4. Shops in Shimokitizawa
Shimokita, for short, is an artsy part of town that reminds me of Brooklyn or Austin with its hipster vibe. There are vintage clothing stores, handmade craft markets, and second-hand shops. It was so fun exploring this little area, and I loved how less busy it was than Shibuya.
If you plan to visit this popular spot during your trip to Japan, check out this guide to the Best Vintage Shops in Shimokitizawa. And be sure to visit Ocean BLVD.
Soon after you get off the subway and start walking around Shimokita, you’ll see this funky store. And it won’t disappoint!
I popped in and got my first and only piece of clothing that I got in Japan, a vintage sky blue T-shirt with birds on it.
There was also a display of tiny cubbies, and it was so fun looking inside the cute decorated boxes.
I think I spent ~30 minutes looking in all of the individual cubby holes!
5. Shops With Kawaii
I’ve loved kawaii (kawaii means cute stuff in Japanese) since I was a little girl. When I was ~8 years old, my dad used to take me to a stationery shop in the mall. I loved getting the Sanrio note cards and stickers, with characters like Hello Kitty and Pochacco.
Japan, and especially Tokyo, is the mecca of all things kawaii. You’ll see it everywhere!
I still enjoy seeing cute stuff, and sometimes write handwritten letters on fun “kawaii” stationery. Sure, you can easily email or text your friends, but nothing replaces getting a handwritten letter in the mail!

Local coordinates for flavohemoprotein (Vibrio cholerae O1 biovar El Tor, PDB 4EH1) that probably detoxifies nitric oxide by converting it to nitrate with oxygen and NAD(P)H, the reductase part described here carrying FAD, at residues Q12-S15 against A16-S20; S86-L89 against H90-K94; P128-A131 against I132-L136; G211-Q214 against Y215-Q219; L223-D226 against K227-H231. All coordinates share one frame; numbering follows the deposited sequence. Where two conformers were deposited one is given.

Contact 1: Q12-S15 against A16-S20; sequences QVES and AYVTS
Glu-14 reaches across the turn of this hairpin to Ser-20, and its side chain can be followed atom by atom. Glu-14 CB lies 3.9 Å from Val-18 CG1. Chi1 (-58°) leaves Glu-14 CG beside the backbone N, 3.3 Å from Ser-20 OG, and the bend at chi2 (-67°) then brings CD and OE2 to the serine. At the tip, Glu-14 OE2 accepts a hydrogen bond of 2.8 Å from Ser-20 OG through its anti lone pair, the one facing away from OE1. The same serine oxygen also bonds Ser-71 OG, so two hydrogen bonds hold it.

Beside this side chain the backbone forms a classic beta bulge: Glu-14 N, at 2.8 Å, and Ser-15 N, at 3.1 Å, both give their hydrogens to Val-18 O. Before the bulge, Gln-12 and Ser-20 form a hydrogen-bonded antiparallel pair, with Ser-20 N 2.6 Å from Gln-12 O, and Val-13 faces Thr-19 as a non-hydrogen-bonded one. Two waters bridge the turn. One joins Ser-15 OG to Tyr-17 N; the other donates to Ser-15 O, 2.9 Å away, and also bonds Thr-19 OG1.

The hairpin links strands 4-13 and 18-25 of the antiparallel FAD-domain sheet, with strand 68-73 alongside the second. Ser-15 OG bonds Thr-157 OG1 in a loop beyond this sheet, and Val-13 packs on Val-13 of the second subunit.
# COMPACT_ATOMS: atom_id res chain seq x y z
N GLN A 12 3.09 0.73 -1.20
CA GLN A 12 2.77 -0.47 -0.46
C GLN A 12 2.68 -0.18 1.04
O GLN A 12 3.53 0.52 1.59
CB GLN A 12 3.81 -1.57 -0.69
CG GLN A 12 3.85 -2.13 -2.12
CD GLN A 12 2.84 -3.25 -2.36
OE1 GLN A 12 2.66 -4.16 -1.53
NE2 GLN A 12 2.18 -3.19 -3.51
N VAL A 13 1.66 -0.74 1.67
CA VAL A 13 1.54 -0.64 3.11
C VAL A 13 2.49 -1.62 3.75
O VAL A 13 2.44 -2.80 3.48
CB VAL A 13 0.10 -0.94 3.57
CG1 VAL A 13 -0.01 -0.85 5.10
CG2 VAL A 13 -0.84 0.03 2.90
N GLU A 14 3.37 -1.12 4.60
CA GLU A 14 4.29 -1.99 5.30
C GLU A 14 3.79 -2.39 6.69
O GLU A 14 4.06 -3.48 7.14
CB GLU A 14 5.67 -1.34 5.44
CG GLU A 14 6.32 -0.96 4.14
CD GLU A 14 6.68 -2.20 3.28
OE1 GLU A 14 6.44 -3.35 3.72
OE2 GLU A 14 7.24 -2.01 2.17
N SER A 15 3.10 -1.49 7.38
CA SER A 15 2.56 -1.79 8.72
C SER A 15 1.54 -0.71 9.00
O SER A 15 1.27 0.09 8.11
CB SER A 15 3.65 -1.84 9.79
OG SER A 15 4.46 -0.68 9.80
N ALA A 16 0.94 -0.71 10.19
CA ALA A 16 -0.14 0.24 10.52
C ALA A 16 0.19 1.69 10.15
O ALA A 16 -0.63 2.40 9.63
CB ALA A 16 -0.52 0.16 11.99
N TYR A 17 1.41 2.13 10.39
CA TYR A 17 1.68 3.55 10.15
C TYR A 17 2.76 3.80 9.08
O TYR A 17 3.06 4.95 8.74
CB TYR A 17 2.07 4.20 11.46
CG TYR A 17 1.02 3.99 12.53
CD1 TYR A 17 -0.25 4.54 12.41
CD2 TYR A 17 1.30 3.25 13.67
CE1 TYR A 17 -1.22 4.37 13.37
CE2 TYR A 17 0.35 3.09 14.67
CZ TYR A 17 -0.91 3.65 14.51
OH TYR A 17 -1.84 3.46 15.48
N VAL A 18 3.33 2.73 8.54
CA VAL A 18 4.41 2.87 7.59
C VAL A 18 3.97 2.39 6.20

If you want to get some kawaii for yourself or your kids, head to Kiddy Land. It has one of the largest selections of kawaii around…there are 3 to 4 floors full of it!
Conveniently, there are multiple Kiddy Land locations around town.
I could have easily spent a couple of hours looking at everything. And ended up buying some stationery and stickers for myself, and some future baby things, like the softest whale pillow! I couldn’t resist all the kawaii baby and kid stuff I planned on saving for years to come.
If you are REALLY into Sanrio characters, then consider going to Sanrio Puroland. It’s like Disneyland but with Sanrio characters.
I wanted to go, but didn’t have time. So, I’m saving it for a return trip, maybe someday when I have kids!
In Tokyo, there’s a chain called Donguri, where you can buy all things Studio Ghibli. And if you’re a super fan, consider going to the Studio Ghibli Museum.
Shipping Luggage Within Japan
If you plan on visiting several cities in Japan and accumulate gifts and souvenirs during your trip, it could be worth storing your luggage or shipping it to your final destination.
My first stop in mainland Japan was Tokyo. And from there, we went to 3 more cities.
Because we flew into Tokyo and out of Osaka, I thought it would be convenient to send some luggage to Osaka. It cost just ~$130 and saved us the trouble of lugging around a couple of heavy suitcase all over Japan that we wouldn’t use.
I applaud people who can travel with just a backpack, but I’m not one of them!
If you’re interested in shopping in Japan, I suggest making a plan ahead of time, and narrowing down your must-see spots. Because it’s easy to get overwhelmed with so many amazing stores!
Consider a visit to Tokyu Hands for unique gifts, the Harajuku district for some fun, and the area of Shimokita if you’re looking for a more vintage and artsy area of the city.